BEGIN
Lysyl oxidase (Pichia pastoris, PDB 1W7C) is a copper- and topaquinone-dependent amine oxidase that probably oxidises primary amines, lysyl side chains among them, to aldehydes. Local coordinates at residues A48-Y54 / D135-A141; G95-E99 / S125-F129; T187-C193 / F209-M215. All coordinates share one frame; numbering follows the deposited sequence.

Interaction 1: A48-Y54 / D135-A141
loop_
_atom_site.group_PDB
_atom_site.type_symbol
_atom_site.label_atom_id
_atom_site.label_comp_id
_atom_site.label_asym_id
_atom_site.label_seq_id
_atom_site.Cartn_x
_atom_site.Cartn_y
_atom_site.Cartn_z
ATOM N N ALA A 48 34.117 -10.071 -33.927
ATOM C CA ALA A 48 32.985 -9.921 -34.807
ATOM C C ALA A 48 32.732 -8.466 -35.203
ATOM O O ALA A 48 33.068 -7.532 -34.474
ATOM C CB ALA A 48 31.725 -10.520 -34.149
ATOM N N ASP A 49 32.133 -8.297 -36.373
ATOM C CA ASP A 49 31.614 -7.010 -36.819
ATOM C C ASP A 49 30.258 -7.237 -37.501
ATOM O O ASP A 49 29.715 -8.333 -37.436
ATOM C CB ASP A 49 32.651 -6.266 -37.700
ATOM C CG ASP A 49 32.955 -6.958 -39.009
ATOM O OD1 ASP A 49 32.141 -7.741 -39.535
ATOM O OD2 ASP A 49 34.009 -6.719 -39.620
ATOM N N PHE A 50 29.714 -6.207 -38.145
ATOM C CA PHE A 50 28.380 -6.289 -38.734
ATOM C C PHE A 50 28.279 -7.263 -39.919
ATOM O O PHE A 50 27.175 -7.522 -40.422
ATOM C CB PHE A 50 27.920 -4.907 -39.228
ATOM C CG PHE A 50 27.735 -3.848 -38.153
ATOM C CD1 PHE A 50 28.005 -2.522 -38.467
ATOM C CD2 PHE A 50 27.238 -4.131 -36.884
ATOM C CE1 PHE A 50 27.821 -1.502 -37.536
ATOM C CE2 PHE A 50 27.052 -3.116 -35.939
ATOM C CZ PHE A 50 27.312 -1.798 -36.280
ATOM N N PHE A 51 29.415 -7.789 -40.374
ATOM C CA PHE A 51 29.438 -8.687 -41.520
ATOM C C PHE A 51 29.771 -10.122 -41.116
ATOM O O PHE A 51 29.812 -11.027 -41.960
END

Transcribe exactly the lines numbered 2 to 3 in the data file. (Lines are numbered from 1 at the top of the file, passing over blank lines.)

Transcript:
Interaction 1: A48-Y54 / D135-A141
loop_